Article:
CASINO

BC casinos hope more oversight means less money laundering

TAGs: BCLC, British Columbia, British Columbia Lottery Corporation, Canada, david eby

bc-casinos-money-launderingThe Canadian province of British Columbia has unveiled new enforcement policies aimed at combatting rampant money laundering at local casinos.

On Tuesday, BC Attorney General David Eby released the first two interim recommendations of Peter German, a former RCMP deputy commissioner who was tasked in September with conducting a review of BC’s scandal-plagued casino industry.

The first recommendation is that BC’s gaming service providers (GSP) – the private operators to whom the British Columbia Lottery Corporation (BCLC) farms out day-to-day management of its casinos – will have to complete Source of Funds Declarations for all cash deposits or bearer bonds of $10k or higher.

Two consecutive cash transactions by any one customer will prohibit the GSP from accepting further cash deposits from that customer unless the GSP can determine that the cash “is not of a suspicious or illegal nature.”

Second, a Gaming Policy Enforcement Branch (GPEB) staffer will be on hand at “large, high-volume facilities” and accessible 24/7 by GSPs to ensure “increased vigilance” over “source of funds, third-party cash drops” and other issues.

German’s review is ongoing and his final report won’t be delivered to the province’s new NDP government until March 31, 2018. But Eby said German’s first two recommendations would be “not only implemented as soon as possible, but enforced on the ground.”

BC’s gaming industry has been under a cloud of controversy for years due to the previous Liberal government’s lack of interest in taking any action that might interfere with one of its primary revenue sources. But the issue exploded this summer after the Liberals were pushed out of office after 15 years and the NDP uncovered a damning GPEB report that had been buried by the Liberals.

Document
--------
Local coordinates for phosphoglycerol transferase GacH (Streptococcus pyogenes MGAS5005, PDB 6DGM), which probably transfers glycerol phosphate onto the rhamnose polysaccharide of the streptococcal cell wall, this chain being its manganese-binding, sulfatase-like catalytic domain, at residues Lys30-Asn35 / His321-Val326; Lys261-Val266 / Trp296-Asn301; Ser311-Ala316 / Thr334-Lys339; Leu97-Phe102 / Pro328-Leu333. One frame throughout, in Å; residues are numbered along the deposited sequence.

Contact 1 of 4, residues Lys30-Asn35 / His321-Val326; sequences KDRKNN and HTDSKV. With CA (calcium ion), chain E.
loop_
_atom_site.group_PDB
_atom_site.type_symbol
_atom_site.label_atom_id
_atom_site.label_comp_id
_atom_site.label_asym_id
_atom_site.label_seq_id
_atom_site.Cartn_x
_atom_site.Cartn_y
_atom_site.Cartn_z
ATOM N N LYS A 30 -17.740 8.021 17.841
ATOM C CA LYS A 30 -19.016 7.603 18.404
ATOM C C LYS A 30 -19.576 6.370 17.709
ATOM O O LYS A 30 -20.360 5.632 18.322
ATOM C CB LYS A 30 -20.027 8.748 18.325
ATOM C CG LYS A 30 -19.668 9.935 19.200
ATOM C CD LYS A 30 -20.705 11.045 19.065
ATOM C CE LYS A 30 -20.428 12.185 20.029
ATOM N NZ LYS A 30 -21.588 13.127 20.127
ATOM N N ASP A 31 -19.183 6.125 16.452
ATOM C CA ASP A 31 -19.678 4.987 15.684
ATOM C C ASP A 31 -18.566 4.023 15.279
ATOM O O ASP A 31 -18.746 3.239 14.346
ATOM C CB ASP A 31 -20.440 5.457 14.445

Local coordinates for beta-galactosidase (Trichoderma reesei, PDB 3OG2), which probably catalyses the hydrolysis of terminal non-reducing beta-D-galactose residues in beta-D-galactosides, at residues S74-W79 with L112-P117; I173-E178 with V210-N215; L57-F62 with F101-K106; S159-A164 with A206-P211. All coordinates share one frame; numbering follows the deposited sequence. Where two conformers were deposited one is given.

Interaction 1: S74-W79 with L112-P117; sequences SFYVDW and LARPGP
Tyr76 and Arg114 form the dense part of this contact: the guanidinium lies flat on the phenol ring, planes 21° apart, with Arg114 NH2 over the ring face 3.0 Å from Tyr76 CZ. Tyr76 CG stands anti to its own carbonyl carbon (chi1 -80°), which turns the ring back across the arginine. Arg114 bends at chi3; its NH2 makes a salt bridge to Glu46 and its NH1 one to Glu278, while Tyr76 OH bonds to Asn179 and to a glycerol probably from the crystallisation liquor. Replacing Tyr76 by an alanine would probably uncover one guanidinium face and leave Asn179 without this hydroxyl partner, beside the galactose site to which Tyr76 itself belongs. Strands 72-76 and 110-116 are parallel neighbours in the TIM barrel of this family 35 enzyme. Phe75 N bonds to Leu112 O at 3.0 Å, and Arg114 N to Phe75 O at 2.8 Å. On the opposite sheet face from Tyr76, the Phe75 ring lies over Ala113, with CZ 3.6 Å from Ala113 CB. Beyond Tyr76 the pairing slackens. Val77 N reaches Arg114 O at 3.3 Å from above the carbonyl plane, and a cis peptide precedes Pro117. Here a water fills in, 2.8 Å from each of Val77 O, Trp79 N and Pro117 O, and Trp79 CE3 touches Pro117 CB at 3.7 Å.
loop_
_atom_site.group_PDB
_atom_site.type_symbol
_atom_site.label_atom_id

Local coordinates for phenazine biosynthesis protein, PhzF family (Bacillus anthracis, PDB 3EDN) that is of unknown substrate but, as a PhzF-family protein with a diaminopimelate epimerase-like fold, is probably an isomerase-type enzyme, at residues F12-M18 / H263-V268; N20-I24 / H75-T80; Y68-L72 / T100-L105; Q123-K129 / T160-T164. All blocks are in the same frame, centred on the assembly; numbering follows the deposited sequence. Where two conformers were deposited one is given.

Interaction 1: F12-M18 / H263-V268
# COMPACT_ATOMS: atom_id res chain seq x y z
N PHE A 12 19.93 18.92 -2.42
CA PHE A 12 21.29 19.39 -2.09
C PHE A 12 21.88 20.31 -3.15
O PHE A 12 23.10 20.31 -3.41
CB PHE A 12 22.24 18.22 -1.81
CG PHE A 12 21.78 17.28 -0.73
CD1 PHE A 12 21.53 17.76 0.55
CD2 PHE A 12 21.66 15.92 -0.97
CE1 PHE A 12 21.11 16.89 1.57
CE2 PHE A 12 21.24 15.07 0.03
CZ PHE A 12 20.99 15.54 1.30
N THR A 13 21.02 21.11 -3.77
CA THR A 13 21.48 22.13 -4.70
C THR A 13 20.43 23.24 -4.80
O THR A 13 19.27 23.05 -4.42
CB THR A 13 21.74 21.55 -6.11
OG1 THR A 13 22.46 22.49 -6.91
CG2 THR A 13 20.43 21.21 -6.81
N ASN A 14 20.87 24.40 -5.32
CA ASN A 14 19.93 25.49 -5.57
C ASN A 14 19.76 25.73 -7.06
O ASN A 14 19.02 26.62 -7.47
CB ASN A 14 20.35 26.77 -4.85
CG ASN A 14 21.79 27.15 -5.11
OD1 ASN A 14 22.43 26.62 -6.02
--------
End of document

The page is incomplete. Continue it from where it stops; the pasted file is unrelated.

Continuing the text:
Much of the current controversy revolves around the River Rock Casino Resort in Richmond, which is operated by Great Canadian Gaming Corp. The GPEB report noted that Chinese VIP gamblers were suspected of laundering millions of dollars of suspect cash through River Rock with little to no questions being asked.

THE ‘VANCOUVER MODEL’ OF MONEY LAUNDERING
On Monday, Eby shed more light on BC casinos’ connections to Chinese underground banks, and a method of laundering cash Eby claimed was so notorious that it was referred to worldwide as “the Vancouver model.”

BCLC recently updated its operational services agreement with its GSPs, and Eby told the Globe & Mail that the agreement allowed BCLC to suspend commission payments to GSPs if it finds them “substantially out of compliance.” Eby said “tying penalties to the commissions is a way to get [GSPs’] attention” as BC attempts to “transition to a higher level of enforcement.”

Eby caustically noted that, before the Liberals were dethroned, there was “a lack of political will to deal with this issue in any kind of significant way.” Eby acknowledged that the new rules could negatively impact the province’s gambling revenue, but said he doesn’t see “any way around it.”

Eby’s intentions are undoubtedly honorable, but the inherent contradictions of Canada’s provincial gambling monopolies acting as both gaming regulator and operator mean that, even with these new recommendations, this is still akin to trusting an alcoholic janitor to lock up for the night after he’s done mopping the liquor store floor.

The new NDP government is already facing some financial headwinds and, should BCLC’s contributions to the provincial coffers suffer too great a decline under these new recommendations, the temptation to ease up on the regulatory throttle could prove too great to bear.

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